Unplugged & Totally Uncut
Unplugged & Totally Uncut

Gregg Rolie Two Time RnR Hall Of Fame Inductee

April 5, 201710 min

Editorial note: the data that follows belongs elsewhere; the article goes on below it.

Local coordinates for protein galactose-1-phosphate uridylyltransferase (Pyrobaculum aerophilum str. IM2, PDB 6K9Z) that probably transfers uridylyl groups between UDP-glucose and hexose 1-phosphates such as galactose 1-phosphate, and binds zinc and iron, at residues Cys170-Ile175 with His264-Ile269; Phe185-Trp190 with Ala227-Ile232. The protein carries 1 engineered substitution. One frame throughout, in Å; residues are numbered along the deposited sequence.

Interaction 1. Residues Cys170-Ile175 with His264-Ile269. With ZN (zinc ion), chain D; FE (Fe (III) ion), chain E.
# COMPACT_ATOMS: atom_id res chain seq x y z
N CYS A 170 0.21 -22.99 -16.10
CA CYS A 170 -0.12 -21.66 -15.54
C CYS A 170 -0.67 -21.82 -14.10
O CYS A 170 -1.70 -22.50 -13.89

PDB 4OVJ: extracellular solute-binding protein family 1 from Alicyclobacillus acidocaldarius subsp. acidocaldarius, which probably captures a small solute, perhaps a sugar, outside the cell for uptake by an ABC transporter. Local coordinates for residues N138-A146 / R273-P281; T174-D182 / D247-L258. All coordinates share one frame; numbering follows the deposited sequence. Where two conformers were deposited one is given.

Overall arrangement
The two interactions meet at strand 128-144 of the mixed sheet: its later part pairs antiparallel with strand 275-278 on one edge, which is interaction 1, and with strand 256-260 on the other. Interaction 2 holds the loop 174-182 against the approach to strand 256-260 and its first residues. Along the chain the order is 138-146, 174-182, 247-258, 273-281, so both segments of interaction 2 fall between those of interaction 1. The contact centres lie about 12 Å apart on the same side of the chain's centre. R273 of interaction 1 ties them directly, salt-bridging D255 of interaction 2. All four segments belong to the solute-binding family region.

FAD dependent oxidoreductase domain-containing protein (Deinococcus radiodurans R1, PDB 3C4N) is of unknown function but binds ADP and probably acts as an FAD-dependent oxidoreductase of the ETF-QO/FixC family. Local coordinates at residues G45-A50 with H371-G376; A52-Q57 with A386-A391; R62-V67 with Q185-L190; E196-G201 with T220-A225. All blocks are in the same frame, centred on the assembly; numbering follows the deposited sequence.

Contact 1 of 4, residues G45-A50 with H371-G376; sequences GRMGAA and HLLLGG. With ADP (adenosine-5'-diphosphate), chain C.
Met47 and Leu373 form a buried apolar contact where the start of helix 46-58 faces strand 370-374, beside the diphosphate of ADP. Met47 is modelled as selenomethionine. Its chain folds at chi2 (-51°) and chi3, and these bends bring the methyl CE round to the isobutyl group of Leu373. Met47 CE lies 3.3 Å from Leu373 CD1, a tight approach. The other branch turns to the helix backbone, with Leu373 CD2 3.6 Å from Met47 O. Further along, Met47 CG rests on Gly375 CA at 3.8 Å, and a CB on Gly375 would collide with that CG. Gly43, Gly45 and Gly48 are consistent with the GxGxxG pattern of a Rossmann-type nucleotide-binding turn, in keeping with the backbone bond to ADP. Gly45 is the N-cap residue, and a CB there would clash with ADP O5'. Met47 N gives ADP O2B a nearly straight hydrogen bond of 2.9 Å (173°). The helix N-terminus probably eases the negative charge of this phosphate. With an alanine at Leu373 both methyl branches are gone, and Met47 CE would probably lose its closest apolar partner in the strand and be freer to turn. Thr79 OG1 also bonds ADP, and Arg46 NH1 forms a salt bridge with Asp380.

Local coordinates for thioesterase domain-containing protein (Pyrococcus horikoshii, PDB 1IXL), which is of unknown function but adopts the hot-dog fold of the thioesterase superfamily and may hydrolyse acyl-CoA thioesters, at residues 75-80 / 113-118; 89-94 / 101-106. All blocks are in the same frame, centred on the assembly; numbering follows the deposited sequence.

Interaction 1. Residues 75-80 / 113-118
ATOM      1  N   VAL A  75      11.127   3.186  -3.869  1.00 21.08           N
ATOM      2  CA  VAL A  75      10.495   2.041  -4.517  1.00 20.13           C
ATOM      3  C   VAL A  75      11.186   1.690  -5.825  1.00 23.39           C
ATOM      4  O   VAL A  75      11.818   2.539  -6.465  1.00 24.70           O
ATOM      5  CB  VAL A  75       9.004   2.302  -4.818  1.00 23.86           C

Gregg Rolie (Legendary Keyboardist, Vocalist, Songwriter) takes his rightful place this April 7th at the Rock and Roll Hall of Fame induction New York City as a two-time member of the Hall. He is the only artist being inducted for a second time this year. He was first inducted as a founding member of Santana; and, now for this year’s class ... Journey, for whom he was the original lead singer. He has been a featured member of Ringo Starr’s All Starr band for the last five years. In between all of that, he has had several bands and a longtime solo career. A year after graduating from high school in 1965, Rolie joined Carlos Santana and others to form the Santana Blues Band, which was later shortened simply to Santana. As a founding member of Santana, Rolie was part of the band's first wave of success, including an appearance at the Woodstock Music and Art Festival in 1969 and central roles in several hit albums. He is perhaps best known for being their original lead vocalist, with his voice driving such classic Santana hits as Black Magic Woman (US #4), Oye Como Va, No One To Depend On and Evil Ways. He also became well known for his unique sound and groundbreaking work on the Hammond B3 organ, with classic solos on many of the aforementioned hits. In 1973 Rolie joined a new band with ex-Santana guitarist Neal Schon; this became Journey. Starring in a lineup that featured Schon, Aynsley Dunbar, George Tickner, and Ross Valory, he was keyboardist for the band's first six albums. On Journey and Look into the Future, he was lead vocalist, and on Next he shared those duties with guitarist Neal Schon. After Steve Perry joined the band in 1977, Rolie sang co-lead vocals on several songs on the albums Infinity, Evolution, and Departure. After leaving Journey in 1980, Gregg has released several solo albums, including the eponymous Gregg Rolie in 1985. This album featured the song "I Wanna Go Back," which later became a hit for Eddie Money, and included contributions from Carlos Santana, Peter Wolf, Neal Schon, and Craig Chaquico. A second solo effort, Gringo, was released in 1987.

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